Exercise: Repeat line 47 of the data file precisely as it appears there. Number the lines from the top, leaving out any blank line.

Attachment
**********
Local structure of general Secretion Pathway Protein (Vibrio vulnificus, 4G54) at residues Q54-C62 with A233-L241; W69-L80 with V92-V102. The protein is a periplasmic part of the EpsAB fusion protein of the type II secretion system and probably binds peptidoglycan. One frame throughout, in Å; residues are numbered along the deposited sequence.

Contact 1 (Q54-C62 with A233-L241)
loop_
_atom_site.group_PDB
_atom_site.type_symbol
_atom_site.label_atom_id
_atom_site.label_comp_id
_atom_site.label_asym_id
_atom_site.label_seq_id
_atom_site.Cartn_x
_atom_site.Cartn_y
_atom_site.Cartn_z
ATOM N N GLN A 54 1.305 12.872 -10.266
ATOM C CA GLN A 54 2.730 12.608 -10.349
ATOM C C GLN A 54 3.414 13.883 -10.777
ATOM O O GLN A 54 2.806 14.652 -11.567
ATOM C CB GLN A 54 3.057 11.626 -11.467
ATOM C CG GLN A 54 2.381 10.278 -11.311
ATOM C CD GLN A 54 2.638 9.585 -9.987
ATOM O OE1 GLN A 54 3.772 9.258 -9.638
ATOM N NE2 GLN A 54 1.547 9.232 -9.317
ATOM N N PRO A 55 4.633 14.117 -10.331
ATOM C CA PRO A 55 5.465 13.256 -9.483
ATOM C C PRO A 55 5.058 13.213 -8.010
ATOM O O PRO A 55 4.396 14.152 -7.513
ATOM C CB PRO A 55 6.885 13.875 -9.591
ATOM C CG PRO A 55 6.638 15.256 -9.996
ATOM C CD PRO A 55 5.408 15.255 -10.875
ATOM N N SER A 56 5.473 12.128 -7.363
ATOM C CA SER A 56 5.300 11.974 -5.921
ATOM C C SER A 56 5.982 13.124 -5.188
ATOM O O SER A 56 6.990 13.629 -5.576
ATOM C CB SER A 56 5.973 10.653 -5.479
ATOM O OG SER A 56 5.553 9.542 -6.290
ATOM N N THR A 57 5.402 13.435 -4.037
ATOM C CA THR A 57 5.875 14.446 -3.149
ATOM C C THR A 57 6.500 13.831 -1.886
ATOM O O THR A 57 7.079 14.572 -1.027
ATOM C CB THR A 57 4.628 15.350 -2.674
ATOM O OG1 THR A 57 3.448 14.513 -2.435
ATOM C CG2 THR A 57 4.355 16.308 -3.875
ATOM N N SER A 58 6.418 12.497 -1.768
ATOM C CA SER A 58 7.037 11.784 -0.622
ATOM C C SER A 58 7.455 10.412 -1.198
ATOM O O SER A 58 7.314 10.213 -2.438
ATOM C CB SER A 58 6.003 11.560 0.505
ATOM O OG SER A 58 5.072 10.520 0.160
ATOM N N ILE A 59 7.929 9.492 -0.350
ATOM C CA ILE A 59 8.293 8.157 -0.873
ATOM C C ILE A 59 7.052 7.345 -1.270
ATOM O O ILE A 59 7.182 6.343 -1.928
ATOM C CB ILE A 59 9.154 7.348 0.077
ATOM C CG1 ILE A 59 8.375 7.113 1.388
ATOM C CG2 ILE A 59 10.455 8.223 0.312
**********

ATOM O OG SER A 58 5.072 10.520 0.160